Fabius, keeping his attention fixed no less upon his own troops than on the enemy, first shows that his resolution was unconquered by the former. Though he well knew that his procrastination was disapproved, not only in his own camp, but by this time even at Rome; yet, inflexibly adhering to the same line of policy, he delayed through the remainder of the summer;
in order that Hannibal, devoid of all hope of a battle, which he so earnestly desired, might now look out for a place for winter quarters; because that district was one of present, but not constant, supply, consisting, as it did, of plantations and vineyards, and all places planted with luxurious rather than useful produce.
This intelligence was [p. 783]
brought to Fabius by his scouts. When he felt convinced that he would return by the same narrow pass through which he had entered the Falernian territory, he occupied Mount Callicula and Casilinum with a pretty strong guard. Which city, intersected by the river Vulturnus, divides the Falernian and Campanian territories.
He himself leads back his troops along the same heights, having sent Lucius Hostilius Mancinus with four hundred of the allied cavalry to reconnoitre;
who being one of the crowd of youths who had often heard the master of the horse fiercely haranguing, at first advanced after the manner of a scout, in order that he might observe the enemy in security; and when he saw the Numidians scattered widely throughout the villages, having gotten an opportunity, he also slew a few of them.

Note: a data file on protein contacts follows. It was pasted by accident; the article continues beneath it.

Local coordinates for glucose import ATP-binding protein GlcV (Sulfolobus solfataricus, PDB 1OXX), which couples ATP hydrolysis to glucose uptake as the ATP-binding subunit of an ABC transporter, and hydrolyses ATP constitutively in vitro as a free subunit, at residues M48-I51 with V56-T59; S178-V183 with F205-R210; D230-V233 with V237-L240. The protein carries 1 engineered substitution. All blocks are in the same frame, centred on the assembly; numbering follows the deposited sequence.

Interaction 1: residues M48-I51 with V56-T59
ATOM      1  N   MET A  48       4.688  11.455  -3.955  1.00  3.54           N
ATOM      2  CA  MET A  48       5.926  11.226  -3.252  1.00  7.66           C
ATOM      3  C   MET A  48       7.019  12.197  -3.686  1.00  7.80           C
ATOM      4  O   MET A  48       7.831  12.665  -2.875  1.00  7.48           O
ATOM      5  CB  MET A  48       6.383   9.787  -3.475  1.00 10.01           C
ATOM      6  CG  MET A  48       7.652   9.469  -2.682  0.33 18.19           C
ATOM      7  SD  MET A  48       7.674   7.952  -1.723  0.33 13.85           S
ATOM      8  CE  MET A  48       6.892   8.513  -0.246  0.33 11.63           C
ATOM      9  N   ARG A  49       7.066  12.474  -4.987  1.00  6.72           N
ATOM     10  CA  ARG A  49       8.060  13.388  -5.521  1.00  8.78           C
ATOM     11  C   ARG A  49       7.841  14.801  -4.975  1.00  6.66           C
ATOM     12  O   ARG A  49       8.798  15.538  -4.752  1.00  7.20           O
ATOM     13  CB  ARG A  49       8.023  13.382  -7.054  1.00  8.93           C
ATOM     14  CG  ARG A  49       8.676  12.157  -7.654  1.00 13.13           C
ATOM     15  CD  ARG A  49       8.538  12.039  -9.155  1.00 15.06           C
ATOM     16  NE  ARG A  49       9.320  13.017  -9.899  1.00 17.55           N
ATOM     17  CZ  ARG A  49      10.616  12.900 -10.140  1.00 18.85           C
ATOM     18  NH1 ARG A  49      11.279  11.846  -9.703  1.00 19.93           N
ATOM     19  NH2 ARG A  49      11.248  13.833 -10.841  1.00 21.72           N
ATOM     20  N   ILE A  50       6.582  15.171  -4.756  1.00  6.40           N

But from that moment his mind was engrossed with the thoughts of a battle, and the injunctions of the dictator were forgotten, who had charged him, when he had advanced as far as he could with safety, to retreat before he came within the enemy's view.
The Numidians, party after party, skirmishing and retreating, drew the general almost to their camp, to the fatigue of his men and horses.
Then Karthalo, who had the command of the cavalry, charging at full speed, and having put them to flight before he came within a dart's throw, pursued them for five miles almost in a continuous course.
Mancinus, when he saw that the enemy did not desist from the pursuit, and that there was no hope of escape, having encouraged his troops, turned back to the battle, though inferior in every kind of force.
Accordingly he himself, and the choicest of his cavalry, being surrounded, are cut to pieces. The rest in disorderly retreat fled first to Cales, and thence to the dictator, by ways almost impassable.
It happened that on that day Minucius had formed a junction with Fabius, having been sent to secure with a guard the pass above Tarracina, which, contracted into a narrow gorge, overhangs the sea, in order that Hannibal might not be able to get into the Roman territory by the Appian way's being unguarded.
The dictator and master of the horse, uniting their forces, lead them down into the road through which Hannibal was about to march his troops. The enemy was two miles from that place.